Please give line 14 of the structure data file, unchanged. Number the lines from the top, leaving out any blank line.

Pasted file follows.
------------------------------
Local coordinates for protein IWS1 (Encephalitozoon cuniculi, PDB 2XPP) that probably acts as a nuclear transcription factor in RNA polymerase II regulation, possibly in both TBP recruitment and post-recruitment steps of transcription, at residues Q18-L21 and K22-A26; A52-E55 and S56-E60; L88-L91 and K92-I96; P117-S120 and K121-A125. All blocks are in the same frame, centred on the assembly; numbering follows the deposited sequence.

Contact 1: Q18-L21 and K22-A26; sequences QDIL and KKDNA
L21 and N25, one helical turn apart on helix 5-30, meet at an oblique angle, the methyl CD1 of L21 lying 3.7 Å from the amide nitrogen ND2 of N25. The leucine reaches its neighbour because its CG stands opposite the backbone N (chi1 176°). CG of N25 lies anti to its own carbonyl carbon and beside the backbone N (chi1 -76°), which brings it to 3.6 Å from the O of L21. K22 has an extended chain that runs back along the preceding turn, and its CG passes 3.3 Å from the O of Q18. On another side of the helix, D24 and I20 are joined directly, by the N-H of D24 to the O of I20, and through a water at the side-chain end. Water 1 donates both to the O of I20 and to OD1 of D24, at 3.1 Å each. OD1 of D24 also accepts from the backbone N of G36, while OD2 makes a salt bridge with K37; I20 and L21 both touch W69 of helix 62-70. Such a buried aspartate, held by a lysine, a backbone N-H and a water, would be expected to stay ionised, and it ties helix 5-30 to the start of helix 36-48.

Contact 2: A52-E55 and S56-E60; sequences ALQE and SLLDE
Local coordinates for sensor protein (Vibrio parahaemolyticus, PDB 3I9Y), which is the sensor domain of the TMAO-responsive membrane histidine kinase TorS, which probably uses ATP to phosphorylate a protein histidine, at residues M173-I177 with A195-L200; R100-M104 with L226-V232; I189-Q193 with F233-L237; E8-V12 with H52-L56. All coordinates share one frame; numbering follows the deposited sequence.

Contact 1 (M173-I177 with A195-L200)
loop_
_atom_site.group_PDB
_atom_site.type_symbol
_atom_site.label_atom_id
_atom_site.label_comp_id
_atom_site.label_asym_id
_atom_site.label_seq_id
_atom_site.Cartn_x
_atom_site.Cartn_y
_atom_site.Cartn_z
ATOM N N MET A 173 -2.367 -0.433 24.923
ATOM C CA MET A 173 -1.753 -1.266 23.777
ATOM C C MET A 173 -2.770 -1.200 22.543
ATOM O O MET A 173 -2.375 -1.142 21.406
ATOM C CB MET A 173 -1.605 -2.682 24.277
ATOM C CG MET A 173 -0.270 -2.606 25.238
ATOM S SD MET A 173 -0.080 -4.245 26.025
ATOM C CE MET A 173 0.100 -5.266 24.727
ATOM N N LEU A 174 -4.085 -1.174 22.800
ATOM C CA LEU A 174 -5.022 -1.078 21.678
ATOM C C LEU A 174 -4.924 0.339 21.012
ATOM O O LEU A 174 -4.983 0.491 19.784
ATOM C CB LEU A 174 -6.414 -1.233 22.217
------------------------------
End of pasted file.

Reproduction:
_atom_site.Cartn_x